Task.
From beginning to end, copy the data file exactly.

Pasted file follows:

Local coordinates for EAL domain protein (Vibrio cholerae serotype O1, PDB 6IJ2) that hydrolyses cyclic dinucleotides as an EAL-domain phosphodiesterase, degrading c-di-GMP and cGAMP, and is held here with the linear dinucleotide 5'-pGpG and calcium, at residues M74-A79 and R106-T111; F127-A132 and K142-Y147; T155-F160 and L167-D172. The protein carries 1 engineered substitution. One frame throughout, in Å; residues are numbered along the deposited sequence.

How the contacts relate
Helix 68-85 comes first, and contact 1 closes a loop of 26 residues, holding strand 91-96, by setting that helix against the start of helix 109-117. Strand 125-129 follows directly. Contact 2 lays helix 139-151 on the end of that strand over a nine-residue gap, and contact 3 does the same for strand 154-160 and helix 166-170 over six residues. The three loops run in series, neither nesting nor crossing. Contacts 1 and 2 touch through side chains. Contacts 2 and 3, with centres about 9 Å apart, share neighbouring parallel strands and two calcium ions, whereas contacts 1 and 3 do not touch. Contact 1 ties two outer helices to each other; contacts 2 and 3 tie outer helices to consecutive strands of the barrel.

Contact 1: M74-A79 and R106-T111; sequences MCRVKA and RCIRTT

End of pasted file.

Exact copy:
Local coordinates for EAL domain protein (Vibrio cholerae serotype O1, PDB 6IJ2) that hydrolyses cyclic dinucleotides as an EAL-domain phosphodiesterase, degrading c-di-GMP and cGAMP, and is held here with the linear dinucleotide 5'-pGpG and calcium, at residues M74-A79 and R106-T111; F127-A132 and K142-Y147; T155-F160 and L167-D172. The protein carries 1 engineered substitution. One frame throughout, in Å; residues are numbered along the deposited sequence.

How the contacts relate
Helix 68-85 comes first, and contact 1 closes a loop of 26 residues, holding strand 91-96, by setting that helix against the start of helix 109-117. Strand 125-129 follows directly. Contact 2 lays helix 139-151 on the end of that strand over a nine-residue gap, and contact 3 does the same for strand 154-160 and helix 166-170 over six residues. The three loops run in series, neither nesting nor crossing. Contacts 1 and 2 touch through side chains. Contacts 2 and 3, with centres about 9 Å apart, share neighbouring parallel strands and two calcium ions, whereas contacts 1 and 3 do not touch. Contact 1 ties two outer helices to each other; contacts 2 and 3 tie outer helices to consecutive strands of the barrel.

Contact 1: M74-A79 and R106-T111; sequences MCRVKA and RCIRTT